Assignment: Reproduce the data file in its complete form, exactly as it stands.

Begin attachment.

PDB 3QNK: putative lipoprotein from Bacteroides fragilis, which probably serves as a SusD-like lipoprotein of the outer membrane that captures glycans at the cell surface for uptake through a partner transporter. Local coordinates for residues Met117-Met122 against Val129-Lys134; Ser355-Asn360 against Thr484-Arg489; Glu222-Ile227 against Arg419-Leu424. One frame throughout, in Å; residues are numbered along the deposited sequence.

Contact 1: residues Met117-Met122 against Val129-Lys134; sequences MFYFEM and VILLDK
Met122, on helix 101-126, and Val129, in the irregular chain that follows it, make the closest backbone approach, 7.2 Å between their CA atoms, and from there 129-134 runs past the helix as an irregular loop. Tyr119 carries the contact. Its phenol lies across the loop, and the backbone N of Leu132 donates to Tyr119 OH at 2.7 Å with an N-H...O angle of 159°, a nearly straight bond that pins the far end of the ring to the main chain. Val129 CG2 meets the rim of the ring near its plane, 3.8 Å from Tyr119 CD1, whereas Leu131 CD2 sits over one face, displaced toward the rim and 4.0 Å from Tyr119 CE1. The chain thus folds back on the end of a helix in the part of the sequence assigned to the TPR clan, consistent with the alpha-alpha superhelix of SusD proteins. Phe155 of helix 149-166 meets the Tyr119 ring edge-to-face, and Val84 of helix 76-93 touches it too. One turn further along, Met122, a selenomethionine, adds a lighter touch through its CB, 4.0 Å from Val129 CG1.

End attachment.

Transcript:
PDB 3QNK: putative lipoprotein from Bacteroides fragilis, which probably serves as a SusD-like lipoprotein of the outer membrane that captures glycans at the cell surface for uptake through a partner transporter. Local coordinates for residues Met117-Met122 against Val129-Lys134; Ser355-Asn360 against Thr484-Arg489; Glu222-Ile227 against Arg419-Leu424. One frame throughout, in Å; residues are numbered along the deposited sequence.

Contact 1: residues Met117-Met122 against Val129-Lys134; sequences MFYFEM and VILLDK
Met122, on helix 101-126, and Val129, in the irregular chain that follows it, make the closest backbone approach, 7.2 Å between their CA atoms, and from there 129-134 runs past the helix as an irregular loop. Tyr119 carries the contact. Its phenol lies across the loop, and the backbone N of Leu132 donates to Tyr119 OH at 2.7 Å with an N-H...O angle of 159°, a nearly straight bond that pins the far end of the ring to the main chain. Val129 CG2 meets the rim of the ring near its plane, 3.8 Å from Tyr119 CD1, whereas Leu131 CD2 sits over one face, displaced toward the rim and 4.0 Å from Tyr119 CE1. The chain thus folds back on the end of a helix in the part of the sequence assigned to the TPR clan, consistent with the alpha-alpha superhelix of SusD proteins. Phe155 of helix 149-166 meets the Tyr119 ring edge-to-face, and Val84 of helix 76-93 touches it too. One turn further along, Met122, a selenomethionine, adds a lighter touch through its CB, 4.0 Å from Val129 CG1.